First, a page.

Antichrist and Revelation: Apocalyptic Connections and Subversions
The Chester Antichrist portrays a prophet claiming to be the true messiah who heralds the end of the world. In doing so, it offers intriguing insight into Christian fascination with the apocalyptic event. In the Chester cycle, and in the theology behind it, the Antichrist’s very existence precedes an apocalyptic portrait that derives in large part from the biblical book of Revelation. This book presents an influential account of the apocalyptic end of the world from which a tradition of literature, including the Chester Last Judgment play, grows. Examining the Chester Antichrist’s gestures towards the apocalyptic reveals its thematic foundation in the book of Revelation. At the same time, it subverts these themes, a reflection of the cultural context in which the play was originally presented.
The overarching plot and specific language of the Chester Antichrist point to a thematic emphasis on false gods and the almighty power of God, an emphasis drawn from Revelation. Antichrist’s opening speech establishes the theme of God’s almighty power: “hitt shalbe donne, that you shall see, / when I am hither conunen” (ll.55-6). The authoritative tone indicates an unquestionable position of power. This emphasis on divine power is further repeated throughout the text with repeated references to God’s “omnipotence”. The link to the book of Revelation lies in God’s authority to end of the world at will: “Fear God and give him glory, because the hour of his judgment has come” (Rev 14:7). That said, the Chester Antichrist also raises the notion of false gods who misrepresent themselves as the true god through Antichrist’s character. Antichrist convinces the people that “of me was spoken in prophecye, / of Moyses, Davyd, and Esaye. / I am hee the call messye” (ll.17-9), raising the question of whether Jesus or Antichrist is a false god the kings and resurrected dead worship. The danger of worshipping a false god also has roots in Revelation, where it is named as one of the chief sins of humanity: “they did not stop worshiping demons, and idols of gold, silver, bronze, stone and wood” (Rev 9:20).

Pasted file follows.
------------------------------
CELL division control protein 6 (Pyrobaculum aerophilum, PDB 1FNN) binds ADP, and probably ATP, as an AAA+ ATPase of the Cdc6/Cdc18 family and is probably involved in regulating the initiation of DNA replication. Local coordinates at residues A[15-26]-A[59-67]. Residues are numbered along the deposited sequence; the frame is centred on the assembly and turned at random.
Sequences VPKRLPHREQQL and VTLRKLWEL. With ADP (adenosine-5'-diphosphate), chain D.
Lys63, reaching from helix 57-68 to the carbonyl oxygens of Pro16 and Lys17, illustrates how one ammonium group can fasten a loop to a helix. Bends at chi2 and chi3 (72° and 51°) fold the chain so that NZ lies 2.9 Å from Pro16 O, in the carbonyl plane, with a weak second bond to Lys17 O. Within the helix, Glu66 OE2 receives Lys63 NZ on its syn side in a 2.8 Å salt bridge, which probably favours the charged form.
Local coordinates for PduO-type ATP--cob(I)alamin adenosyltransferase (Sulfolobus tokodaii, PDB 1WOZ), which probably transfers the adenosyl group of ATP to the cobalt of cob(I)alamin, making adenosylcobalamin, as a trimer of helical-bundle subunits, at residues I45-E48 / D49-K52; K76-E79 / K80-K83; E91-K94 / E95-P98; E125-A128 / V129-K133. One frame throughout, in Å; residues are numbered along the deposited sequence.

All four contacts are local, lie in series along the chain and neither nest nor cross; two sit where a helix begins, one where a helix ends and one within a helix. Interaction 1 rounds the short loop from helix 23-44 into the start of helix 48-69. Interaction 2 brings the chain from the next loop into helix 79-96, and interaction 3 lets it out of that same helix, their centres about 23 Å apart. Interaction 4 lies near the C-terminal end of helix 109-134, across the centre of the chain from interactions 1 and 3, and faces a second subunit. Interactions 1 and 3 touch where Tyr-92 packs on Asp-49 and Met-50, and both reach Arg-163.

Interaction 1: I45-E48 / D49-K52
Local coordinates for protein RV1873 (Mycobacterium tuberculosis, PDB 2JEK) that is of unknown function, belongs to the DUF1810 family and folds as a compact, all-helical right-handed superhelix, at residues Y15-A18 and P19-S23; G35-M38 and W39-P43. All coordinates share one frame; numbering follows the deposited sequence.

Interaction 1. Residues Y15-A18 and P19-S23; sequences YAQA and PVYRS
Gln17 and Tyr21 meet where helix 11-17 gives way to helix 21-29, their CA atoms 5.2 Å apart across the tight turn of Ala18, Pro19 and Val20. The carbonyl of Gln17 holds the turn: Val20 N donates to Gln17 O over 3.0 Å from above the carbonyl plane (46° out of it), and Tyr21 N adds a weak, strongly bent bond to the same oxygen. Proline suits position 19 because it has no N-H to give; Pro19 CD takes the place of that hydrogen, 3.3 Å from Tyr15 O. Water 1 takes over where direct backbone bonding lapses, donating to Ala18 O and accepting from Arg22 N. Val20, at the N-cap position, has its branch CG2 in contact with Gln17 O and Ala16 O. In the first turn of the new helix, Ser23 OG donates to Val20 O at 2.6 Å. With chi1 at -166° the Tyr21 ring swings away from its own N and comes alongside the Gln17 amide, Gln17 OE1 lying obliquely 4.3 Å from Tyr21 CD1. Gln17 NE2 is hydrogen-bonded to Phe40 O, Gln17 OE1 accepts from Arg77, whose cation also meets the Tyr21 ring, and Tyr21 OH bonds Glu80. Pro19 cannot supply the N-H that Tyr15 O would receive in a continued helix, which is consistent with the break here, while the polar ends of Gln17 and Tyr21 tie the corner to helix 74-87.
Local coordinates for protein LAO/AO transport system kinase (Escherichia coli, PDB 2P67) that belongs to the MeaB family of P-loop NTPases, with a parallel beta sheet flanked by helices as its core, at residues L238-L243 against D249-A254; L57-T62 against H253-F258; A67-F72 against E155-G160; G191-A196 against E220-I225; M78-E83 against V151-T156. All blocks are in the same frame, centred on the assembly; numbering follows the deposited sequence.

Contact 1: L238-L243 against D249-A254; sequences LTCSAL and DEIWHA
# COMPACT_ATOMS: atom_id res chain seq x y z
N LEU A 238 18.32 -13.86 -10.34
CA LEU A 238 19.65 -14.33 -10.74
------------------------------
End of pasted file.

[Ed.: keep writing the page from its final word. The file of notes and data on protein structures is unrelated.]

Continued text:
The Chester Antichrist repeatedly emphasizes sin, repentance, and the importance of pleasing God. Revelation begins by describing a world in which the people wallow in sin, the very reason for the apocalyptic ending of their world. Antichrist builds on this image, propelling it forward with characters who seek to both please God and perform repentance, in the hopes of avoiding being struck down by death. As the characters in the Chester Antichrist realize they have committed the sin of worshiping Antichrist falsely, they beg for forgiveness, echoing the Lord’s Prayer: “Jesu, for thy mycle grace, / forgyve us all our trespasse / and bringe us to thy heavenlye place” (ll.601-3). These characters also attempt to please God, or the figure they believe to be God, with sacrifices: “Hither wee be commen with good intent / to make our sacrifice, lord excellent, / with this lambe that I have here hent, / kneelinge thee before” (ll.181-4). These efforts to please God contrast what we find in Revelation, in which humanity is unable to please God outright or repent for its sins.